Hawesville—Hawesville Baptist Church is taking a big step to connect with Tell City, a town just over the state line in Indiana, and it all started with a Post-It note.
Hawesville Baptist’s pastor, Barry Fields, heard the congregation at Tell Street Baptist Church had dwindled to less than a dozen after a few years of struggling and several pastors. Since his church had a history of lending a hand to Tell Street, he made many calls reaching out to help, but they went unanswered.
So he took the bridge over the Ohio River and stopped by Tell Street in Perry County. When he found the church’s doors locked, he left a note saying that if they needed help, they should call him. Tell Street’s interim pastor, Harold Smith, found the note and was happy to start a conversation about reviving the town’s only Southern Baptist church.
“We got some young people to help with visitation and as Sunday School teachers, and this kind of stuff, which we didn’t have,” Smith said. “There wasn’t anything but older people in the church. I’m 84 myself, and the rest of them are just a few years younger. So there’s a problem: Older people just can’t go out and do things that they (young adults) could.”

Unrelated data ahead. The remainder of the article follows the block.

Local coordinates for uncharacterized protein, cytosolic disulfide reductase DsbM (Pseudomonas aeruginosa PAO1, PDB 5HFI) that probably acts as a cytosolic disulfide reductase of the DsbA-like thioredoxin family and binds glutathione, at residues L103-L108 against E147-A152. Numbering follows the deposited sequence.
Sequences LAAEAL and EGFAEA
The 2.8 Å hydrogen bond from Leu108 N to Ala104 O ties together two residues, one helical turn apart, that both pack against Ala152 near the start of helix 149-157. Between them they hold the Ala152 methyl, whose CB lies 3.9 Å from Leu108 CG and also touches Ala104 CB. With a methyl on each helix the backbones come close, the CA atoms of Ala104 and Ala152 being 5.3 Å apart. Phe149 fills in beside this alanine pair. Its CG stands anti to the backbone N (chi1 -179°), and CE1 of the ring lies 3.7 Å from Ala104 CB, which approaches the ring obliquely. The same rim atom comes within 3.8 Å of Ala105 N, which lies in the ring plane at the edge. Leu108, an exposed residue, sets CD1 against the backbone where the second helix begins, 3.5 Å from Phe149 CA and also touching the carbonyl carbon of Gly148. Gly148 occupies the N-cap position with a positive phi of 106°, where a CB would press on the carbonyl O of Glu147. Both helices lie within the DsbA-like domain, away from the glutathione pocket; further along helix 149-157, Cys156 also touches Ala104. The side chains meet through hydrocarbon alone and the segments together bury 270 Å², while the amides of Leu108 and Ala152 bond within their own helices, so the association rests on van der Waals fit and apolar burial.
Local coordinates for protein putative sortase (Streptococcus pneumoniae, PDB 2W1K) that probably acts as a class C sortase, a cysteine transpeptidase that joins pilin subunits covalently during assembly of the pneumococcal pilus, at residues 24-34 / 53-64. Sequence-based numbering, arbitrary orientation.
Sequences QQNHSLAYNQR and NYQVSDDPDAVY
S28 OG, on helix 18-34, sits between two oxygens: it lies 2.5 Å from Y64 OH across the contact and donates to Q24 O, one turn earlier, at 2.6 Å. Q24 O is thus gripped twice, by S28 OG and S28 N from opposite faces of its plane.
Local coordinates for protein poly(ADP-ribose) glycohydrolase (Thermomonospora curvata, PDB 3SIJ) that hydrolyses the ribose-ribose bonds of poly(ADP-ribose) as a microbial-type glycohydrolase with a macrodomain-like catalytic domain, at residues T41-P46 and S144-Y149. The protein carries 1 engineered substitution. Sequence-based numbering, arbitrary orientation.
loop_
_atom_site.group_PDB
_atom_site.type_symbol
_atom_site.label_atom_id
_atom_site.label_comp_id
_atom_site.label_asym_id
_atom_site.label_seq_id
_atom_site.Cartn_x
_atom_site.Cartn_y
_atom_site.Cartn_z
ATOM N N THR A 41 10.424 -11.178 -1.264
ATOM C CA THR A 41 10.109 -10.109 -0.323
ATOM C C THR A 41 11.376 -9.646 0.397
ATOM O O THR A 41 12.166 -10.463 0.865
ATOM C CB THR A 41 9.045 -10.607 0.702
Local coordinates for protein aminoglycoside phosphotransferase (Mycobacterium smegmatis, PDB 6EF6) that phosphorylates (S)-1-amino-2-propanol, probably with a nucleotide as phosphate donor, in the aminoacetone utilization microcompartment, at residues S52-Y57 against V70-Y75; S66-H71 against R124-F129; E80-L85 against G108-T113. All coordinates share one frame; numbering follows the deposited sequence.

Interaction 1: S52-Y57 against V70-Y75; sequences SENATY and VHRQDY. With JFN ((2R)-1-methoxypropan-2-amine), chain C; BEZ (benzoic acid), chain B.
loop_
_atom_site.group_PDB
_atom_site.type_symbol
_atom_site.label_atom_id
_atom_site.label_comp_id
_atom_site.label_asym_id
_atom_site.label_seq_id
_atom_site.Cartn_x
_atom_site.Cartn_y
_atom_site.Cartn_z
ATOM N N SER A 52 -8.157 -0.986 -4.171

Fields said half the people of Perry County have no religious affiliation. On any given Sunday, 94 percent aren’t in church.
Fields had already felt the call to serve not just at Hawesville, but in Indiana, too. His father spent some of his childhood in Indianapolis, so there was a special place in his heart for the state.
“The challenge for us was, do we sit on the side of the river and keep things going where they are, or do we go over to the other side of the river and seek to reach people with the gospel? That was a big push for us,” Fields said.
After a year of work, the two churches agreed to merge, with Tell Street becoming a satellite campus.
Many of Hawesville Baptist’s more than 250 regular attendees already lived in Tell City, but made the short drive across the bridge to attend church. Deacon Tim Gooch says that the communities already have a tie with each other that is fueling some excitement for the grand opening Sept. 13.
“Some of our current members who live there want to have a place where they can invite friends and family and still be right in their community to attend church services,” Gooch said.
“I think that’s an exciting thing for a lot of people,” he added, “and I think also it’s the excitement of being able to reach out and not knowing fully what the Lord has in store for us from a blessing standpoint of being able to reach people.”
After the Sept. 13 opening, around 30 Hawesville Baptist members will begin attending the Indiana campus, which has been renamed Crossroads Tell City. In addition to the grand opening, Crossroads is hosting a family fun day Sept. 12 to reach out to residents of Perry County and introduce them to the revived church family. (WR)